Wednesday, June 15, 2016

Economic Sector Bias at the Federal Reserve

In part one of this two-part posting, I looked at the gender bias at the Federal Reserve, showing how men vastly outnumber women in key posts at Federal Reserve Banks throughout the United States despite the Fed's Congressional mandate.  In part two of this posting, I want to take an additional look at the Fed's bias; its failure to represent the economic diversity of America.

For those of you that either didn't read part one or who are unaware of the Federal Reserve's organizational setup, here is a graphic from a report by the Center for Popular Democracy showing the link between the Federal Reserve and its Federal Open Market Committee (FOMC) and its district banks known as Federal Reserve Banks:

Here is a map showing the regions covered by each of the 12 district banks (Federal Reserve Banks) and the 24 branches within each district:

Note that Alaska and Hawaii are covered by the San Francisco district. 

If we start at the top of the organizational chart, the seven members of the Federal Reserve Board of Governors are appointed by the President and confirmed by the Senate for a 14-year term of office.  The President (and Senate) also confirm two members of the Board to be Chair (currently Janet Yellen) and Vice Chair for four year terms.  The FOMC consists of 12 members; the seven aforementioned Board members, the president of the Federal Reserve Bank of New York and four other regional Federal Reserve Bank presidents on a rotating, one-year term basis. The Federal Reserve Banks form an important link between the Federal Reserve and their local economy and help to dictate the Federal Reserve's monetary policies.  Each of the twelve district banks has their own president and boards of directors (nine directors in total for each bank); in addition, each of the 24 district branches has its own directors (seven directors in total for each branch).  The Board of Directors for each Reserve Bank are appointed in two ways; the majority are appointed by the Reserve Bank and the remainder are appointed by the Federal Reserve's Board of Governors.  The directors for each district bank then appoint their own president and vice president.  It all sounds rather nepotistic, doesn't it?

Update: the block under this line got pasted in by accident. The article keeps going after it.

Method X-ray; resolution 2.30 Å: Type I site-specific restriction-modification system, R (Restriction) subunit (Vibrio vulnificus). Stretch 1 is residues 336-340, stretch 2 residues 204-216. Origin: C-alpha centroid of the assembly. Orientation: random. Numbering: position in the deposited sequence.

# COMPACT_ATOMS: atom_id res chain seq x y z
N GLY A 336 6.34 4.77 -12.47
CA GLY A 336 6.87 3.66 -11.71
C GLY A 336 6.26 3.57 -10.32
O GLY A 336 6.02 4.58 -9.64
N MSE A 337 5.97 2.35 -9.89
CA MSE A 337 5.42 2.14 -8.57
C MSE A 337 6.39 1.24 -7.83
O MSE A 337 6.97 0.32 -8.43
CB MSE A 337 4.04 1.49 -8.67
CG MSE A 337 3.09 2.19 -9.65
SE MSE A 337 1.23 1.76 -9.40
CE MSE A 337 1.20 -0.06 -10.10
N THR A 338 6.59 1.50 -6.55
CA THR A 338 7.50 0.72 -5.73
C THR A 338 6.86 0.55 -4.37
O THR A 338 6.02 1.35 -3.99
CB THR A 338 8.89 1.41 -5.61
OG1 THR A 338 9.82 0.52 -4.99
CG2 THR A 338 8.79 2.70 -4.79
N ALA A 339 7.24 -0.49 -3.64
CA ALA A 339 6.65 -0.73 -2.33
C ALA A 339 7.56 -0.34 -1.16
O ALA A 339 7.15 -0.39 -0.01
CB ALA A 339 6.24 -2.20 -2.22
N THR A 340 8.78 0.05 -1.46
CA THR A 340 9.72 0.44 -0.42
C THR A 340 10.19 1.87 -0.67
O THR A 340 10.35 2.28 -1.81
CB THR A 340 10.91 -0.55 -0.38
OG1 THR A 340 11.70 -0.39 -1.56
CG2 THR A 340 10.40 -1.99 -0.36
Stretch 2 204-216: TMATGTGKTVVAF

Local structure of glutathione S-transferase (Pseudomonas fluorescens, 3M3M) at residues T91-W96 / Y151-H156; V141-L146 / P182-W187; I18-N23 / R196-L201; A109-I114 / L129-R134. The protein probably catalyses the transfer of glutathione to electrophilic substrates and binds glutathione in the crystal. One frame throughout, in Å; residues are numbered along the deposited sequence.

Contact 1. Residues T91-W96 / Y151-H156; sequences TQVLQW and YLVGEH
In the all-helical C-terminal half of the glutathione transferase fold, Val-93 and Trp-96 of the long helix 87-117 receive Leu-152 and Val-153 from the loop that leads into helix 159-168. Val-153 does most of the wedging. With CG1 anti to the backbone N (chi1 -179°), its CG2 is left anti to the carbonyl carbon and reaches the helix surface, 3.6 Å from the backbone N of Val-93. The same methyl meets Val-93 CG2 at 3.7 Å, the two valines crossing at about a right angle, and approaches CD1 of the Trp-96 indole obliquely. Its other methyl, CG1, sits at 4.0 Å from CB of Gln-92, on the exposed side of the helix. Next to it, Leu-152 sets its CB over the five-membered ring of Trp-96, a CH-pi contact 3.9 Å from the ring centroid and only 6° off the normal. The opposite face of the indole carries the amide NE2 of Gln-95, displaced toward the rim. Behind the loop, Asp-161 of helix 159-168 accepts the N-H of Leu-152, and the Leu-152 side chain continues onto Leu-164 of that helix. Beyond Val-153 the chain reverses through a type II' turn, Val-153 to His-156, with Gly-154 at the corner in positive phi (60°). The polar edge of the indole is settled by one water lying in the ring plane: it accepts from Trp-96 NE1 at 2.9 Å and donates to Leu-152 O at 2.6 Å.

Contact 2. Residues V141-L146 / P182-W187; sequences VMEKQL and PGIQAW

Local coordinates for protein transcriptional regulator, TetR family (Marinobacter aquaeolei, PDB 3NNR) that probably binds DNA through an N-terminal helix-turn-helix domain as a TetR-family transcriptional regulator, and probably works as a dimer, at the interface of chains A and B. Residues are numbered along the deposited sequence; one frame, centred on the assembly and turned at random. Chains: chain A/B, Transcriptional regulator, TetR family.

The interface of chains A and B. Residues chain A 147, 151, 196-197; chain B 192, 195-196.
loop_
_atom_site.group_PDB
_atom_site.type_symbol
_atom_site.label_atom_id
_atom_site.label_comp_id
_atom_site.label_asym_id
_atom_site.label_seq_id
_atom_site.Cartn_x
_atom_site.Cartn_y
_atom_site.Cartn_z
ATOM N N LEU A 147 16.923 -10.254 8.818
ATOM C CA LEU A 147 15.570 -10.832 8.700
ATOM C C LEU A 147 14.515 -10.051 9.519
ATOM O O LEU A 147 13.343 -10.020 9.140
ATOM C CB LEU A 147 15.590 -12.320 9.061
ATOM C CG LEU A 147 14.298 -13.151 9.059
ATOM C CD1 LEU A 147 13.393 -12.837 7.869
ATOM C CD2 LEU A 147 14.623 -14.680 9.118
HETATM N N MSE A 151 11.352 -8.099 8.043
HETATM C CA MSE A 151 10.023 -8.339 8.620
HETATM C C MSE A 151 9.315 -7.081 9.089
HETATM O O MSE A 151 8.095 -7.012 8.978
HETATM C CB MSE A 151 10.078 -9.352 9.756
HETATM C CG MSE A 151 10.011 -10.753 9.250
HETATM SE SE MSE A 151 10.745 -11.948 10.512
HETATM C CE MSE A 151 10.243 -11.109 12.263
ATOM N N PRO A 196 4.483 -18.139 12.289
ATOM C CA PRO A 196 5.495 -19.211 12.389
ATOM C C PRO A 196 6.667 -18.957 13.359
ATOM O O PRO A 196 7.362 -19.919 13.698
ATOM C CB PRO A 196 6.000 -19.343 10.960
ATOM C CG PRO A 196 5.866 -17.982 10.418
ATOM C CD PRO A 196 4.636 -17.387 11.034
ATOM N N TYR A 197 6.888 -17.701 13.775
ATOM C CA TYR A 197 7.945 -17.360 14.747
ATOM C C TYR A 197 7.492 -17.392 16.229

By law, under the Federal Reserve Reform Act of 1977, the Boards of Directors of the Federal Reserve are to be 

"...elected with due but not exclusive consideration to the interests of agriculture, commerce, industry, services, labor and consumers.".  

That is, each of the leaders/directors of the world's most influential central bank and its district banking system are to represent a wide variety of each of the economic sectors that make up the American economy.

The report by the Center for Popular Democracy compares the economic sector representation during the period from 2006 to 2010 when the Government Accountability Office examined the composition of the Federal Reserve Bank Boards and the present.  Here is a graphic showing the past and present composition:

In both 2006 to 2010 and 2016, directors from the banking sector filled over one-third of the board seats, growing by 3 percentage points over the timeframe of the study.  In combination, in 2016, representatives from the commercial and industrial sector and the banking sector filled 68 percent of seats, up from 63 percent in 2006 to 2010.   The service sector's representation fell from 26 percent of seats to 18 percent and agriculture and food processing saw their representation fall from 6 percent of seats to 3 percent.  Interestingly, even though they are relatively poorly represented compared to the other sectors, the number of directors affiliated with consumer and community organizations rose from 3 percent to 8 percent.

For your illumination, here are a few of the Directors for each of the Federal Reserve Banks that you can get a sense of who is dictating America's monetary policies:

If you are interested in who is on the boards of the other Federal Reserve Banks, please see the original report.

Interestingly, during the "financial crisis" of 2008, there was some question about directors' independence and actions taken by the Federal Reserve banks since there was at least the perception of conflicts of interest when director-affliated institutions took part in the Federal Reserve System's emergency programs.  With a preponderance of representation from the banking and commercial sectors, it certainly doesn't take a genius to figure out which sectors of the economy will likely be favoured by Federal Reserve policies should there be another "financial crisis", does it?  

No comments:

Post a Comment